Star Wars

Five Things Star Wars Can Teach Us About Cars

With Star Wars: The Force Awakens being the biggest in the series, it’s gotten me thinking about the influence of this incredible franchise on our lives. It defined a movie genre, of course, and no doubt inspired many a young kid to want to become a pilot or astronaut (me included, even if NASA still won’t return my calls). And just think how many cultural references we have thanks to Star Wars. Mysterious siblings and parents, going over to the “dark side,” and the much wished for Jedi “mind wave trick” are all byproducts of the series.

Some might argue Star Wars only moved the needle in our popular culture, but there are clearly some life lessons in these movies. Sure, good is better than evil is one; pluck and good cause overcoming big obstacles is another. And I’d argue the Star Wars series can also teach us some very useful lessons about cars and the auto industry as well.

Don’t think so? Just consider these five key lessons we should take to heart.

1. Girls Dig Bad Boys With Souped-up Junkers

Han Solo Millenium Falcon
If you are of similar age as me, you probably saw the first Star Wars in kindergarten and thought Luke Skywalker was the cool guy. At a certain age, however, I realized Han Solo was really the guy I wanted to be. Sure, Luke has that feathered blond hair and a glowing sword, but Han’s the true bad ass. He smokes aliens with one shot, thumbs his nose at authority, and has the coolest, souped up hot rod space ship in the galaxy.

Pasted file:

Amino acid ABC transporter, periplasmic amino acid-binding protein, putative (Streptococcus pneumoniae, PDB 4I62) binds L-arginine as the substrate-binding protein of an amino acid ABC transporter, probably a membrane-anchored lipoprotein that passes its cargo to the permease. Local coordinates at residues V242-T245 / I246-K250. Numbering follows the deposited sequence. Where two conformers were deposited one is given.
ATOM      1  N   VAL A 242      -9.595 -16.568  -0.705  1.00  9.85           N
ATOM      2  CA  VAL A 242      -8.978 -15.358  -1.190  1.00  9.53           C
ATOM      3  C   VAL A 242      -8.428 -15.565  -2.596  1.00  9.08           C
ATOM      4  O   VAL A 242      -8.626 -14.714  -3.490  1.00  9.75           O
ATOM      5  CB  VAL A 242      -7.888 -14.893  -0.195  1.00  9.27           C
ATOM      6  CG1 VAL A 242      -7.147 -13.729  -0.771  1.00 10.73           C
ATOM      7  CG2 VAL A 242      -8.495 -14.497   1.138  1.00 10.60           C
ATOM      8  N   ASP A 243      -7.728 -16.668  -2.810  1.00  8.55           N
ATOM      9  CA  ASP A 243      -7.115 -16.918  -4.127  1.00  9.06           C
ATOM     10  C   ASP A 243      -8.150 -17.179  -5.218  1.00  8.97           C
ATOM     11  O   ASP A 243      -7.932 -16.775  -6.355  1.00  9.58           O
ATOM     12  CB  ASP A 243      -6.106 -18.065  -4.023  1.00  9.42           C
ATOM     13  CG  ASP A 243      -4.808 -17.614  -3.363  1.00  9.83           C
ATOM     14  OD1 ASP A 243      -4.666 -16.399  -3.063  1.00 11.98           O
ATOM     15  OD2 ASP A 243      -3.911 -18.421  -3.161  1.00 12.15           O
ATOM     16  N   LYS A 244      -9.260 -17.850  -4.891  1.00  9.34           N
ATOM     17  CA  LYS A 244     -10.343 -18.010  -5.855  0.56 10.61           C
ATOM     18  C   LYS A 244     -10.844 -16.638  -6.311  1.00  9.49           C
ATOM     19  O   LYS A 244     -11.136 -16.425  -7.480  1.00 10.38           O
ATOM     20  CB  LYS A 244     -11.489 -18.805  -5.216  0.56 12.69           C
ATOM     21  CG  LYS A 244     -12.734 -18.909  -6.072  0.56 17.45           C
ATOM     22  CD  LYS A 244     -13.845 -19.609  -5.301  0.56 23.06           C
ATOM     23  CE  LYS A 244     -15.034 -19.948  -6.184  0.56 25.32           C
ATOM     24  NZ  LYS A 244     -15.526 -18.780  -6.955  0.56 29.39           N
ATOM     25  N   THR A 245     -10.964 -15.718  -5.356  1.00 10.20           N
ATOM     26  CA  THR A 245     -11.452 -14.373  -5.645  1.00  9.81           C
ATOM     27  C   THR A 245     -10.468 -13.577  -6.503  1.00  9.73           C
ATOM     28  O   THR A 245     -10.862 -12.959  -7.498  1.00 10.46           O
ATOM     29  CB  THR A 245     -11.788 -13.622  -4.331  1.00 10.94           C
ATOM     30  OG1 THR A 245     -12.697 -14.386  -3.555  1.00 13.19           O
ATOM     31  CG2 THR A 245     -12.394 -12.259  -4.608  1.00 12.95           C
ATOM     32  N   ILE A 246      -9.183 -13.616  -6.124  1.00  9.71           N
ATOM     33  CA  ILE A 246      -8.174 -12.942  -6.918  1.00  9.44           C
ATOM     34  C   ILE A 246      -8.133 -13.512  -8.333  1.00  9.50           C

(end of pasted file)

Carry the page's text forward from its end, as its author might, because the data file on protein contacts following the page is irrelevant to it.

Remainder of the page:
And most importantly, he gets the girl. The takeaway for car owners? The smooth talker with the sleek new sports car may seem to have the edge, but we all know girls usually go for the bad boys in the heavy metal hot rod.

2. Evil Empires Have Problems With Exhaust & Electrical Systems

Death Star Explosion
If Star Wars were our guide, then it’s no surprise VW and GM would wind up plagued by exhaust emissions and electrical issues in recent years. In the first Star Wars, a couple tiny missiles down an exhaust port blow up the first Death Star, and the second Death Star is knocked out by the vulnerability of its power generator. Even in the latest Star Wars (spoiler alert, in case you are one of the eight people on earth who’ve not seen the movie), some cockamamie issue with the power system leads to the demise of the latest planet-killing super weapon as well.

I don’t know whether VW’s disgraced CEO Martin Winterkorn or GM’s hapless former CEO Rick Wagoner make a better Darth Vader, but clearly neither were kept well informed on their problems with exhaust and electrical systems, and both got burned in the end. Regardless, the wise in the auto industry should take note that cultures of fear and bad internal communications usually lead to nasty outcomes.

3. Old Tech Is Often Far Superior To New Tech

Millenium Falcon
Sure, the Empire bristles with high tech weaponry, fancy shields, and legions of state-of-the-art star ships, but they always seem to get whooped by a kid with an old sword using his wits rather than silicon to do battle. I may be a creaky doomsayer waging a fruitless battle against progress, but I think we are badly misguided in our adoption of endless vehicle tech. Don’t get me wrong, some things are nice—I certainly appreciate stability control and GPS. But the headlong rush to pack our cars with more and more distracting technology and “driver aids,” culminating in the latest craze towards semi-autonomous driving, is insanity.